By Nadeem F. Paracha
Jul 12 2020
On May 16 this year, the minister of science and technology, Fawad Chaudhry, declared that this year’s Eid-ul-Fitr would be celebrated on May 24. By doing this, he was signalling the futility of having a committee of clerics dedicated to the sighting of the Eid moon, when some basic astronomy and mathematics can accurately predict its emergence.
Illustration by Abro
The move did not go down well with members of the committee, known as the Ruet-i-Hilal Committee. A heated debate ensued. Sightings of the Eid-ul-Fitr moon in Pakistan have had a jagged history. Before the creation of Pakistan in 1947, it was a tradition among the Muslims of South Asia to sight the moon with the naked eye and report the sightings to ulema or clerics.
In fact, this ritual was quite common among most Muslims in other regions as well. The tradition was not interfered with by European colonialists who, between the 18th and mid-20th centuries, ruled over vast swathes of Muslims in the Middle East, Africa and South Asia and oversaw the introduction of modernity in these regions. Ironically, the need to utilise more ‘scientifically sound’ methods to sight the moon began to emerge during the decolonisation period.
Clerics of Pakistan's Moon Sighting Committee use a telescope for the new moon that signals the start of Islamic month Ramadan, in Karachi on May 5.
Image Credit: AP
But it was a gradual transformation. It was part and parcel of policies in various Muslim countries where the state was experimenting with ideas derived from fusing together modernity, nationalism and faith. Turkey and various Arab countries in the Middle East began to introduce telescopes, and ultimately astronomical calculations to predict the arrival of Ramazan and the two Eids. Committees were formed in which scientists sat with clerics. Over the next few decades, Turkey and most Arab countries had come to almost entirely rely upon astronomical data to determine various important lunar Muslim months and dates.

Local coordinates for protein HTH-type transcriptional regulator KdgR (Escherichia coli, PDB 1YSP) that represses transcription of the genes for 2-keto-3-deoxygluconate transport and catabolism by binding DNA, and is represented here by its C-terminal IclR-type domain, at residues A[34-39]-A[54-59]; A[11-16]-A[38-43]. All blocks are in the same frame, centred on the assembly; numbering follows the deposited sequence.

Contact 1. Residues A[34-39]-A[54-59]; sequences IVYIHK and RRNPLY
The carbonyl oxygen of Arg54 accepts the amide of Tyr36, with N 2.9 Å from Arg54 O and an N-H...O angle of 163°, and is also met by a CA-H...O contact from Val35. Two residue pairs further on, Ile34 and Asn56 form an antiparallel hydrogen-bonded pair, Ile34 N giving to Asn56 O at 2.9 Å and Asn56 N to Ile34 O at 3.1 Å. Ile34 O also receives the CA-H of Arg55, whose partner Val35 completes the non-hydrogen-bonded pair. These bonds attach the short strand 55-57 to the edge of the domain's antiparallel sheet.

It is still rare for the Muslim world to celebrate Eid on the same day, though. Apart from the natural dynamics of moon cycles and different weather conditions that may make the moon visible in one area and not in the other, politics too plays a role in, let’s say, the disunity of Eid. For example, a bulk of Muslim countries follow the astronomical lunar calendar prepared by Saudi scientists, while many others follow the one prepared by Turkish astronomers. Then there are countries such as Pakistan, Malaysia, Egypt, Iran, Indonesia and Tunisia that have formed their own committees for this purpose.
The issue has as much to do with sectarian and sub-sectarian divides as it has with geopolitical rivalries between major Muslim countries. But whereas most Muslim countries now apply latest scientific methods to determine the start of the Islamic lunar months, some countries such as Pakistan seem to have gotten stuck. According to Dr Fazal Ahmed’s 1973 book, The Science of Sighting of Moon, the first government of Pakistan formed a committee of religious scholars who were to coordinate with members of the meteorological department to authenticate moon sightings.
A decade later in 1958, the committee’s announced date for Eid-ul-Fitr was challenged by a group of clerics in Peshawar, where Eid was celebrated a day before the rest of the country. In 1959, Field Marshal (self-appointed) Ayub Khan, who had come to power in 1958, lamented that the clerics were using Islam as a means to hinder progress. S.A. Ansari, in his essay for the 2011 issue of the Journal of Political Studies, quoted Ayub as saying that the clerics were doing “a great disservice to Islam.”